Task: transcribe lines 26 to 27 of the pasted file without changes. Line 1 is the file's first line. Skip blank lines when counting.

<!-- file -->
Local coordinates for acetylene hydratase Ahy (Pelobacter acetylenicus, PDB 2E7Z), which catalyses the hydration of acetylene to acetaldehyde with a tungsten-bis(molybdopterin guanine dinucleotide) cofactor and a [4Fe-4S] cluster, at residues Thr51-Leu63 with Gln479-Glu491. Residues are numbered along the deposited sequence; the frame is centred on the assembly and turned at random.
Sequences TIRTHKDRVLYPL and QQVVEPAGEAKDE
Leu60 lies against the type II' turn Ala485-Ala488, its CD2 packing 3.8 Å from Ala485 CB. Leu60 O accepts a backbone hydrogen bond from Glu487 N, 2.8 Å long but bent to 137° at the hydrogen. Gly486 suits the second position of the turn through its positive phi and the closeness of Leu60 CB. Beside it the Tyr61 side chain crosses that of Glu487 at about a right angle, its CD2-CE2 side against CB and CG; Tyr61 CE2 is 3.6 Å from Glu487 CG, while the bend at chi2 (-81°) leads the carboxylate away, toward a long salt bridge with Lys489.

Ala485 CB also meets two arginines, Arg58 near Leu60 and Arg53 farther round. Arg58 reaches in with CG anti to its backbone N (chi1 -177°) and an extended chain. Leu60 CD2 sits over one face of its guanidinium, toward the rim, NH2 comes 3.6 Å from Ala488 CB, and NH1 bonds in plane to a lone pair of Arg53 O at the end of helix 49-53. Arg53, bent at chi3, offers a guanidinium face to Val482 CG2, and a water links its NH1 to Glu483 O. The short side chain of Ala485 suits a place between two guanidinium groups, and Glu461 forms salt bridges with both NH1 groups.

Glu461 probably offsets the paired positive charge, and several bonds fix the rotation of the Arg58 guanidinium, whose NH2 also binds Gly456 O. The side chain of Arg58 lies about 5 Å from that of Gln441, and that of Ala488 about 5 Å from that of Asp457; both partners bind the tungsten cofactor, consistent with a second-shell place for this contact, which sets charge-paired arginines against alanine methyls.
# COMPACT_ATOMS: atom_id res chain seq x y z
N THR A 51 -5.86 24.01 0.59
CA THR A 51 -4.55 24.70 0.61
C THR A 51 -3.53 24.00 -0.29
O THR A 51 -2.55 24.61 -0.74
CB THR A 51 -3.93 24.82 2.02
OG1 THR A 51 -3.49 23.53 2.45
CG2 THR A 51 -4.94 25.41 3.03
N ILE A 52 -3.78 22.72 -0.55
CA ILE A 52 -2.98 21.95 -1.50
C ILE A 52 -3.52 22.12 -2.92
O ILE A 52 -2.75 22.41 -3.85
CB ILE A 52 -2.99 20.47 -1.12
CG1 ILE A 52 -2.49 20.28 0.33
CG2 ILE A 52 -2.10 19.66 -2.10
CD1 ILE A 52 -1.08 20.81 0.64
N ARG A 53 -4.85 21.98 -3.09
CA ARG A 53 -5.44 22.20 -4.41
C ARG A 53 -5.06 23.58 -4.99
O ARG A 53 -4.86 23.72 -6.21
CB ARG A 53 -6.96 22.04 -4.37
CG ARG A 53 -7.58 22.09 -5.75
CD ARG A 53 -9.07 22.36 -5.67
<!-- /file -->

CB ARG A 53 -6.96 22.04 -4.37
CG ARG A 53 -7.58 22.09 -5.75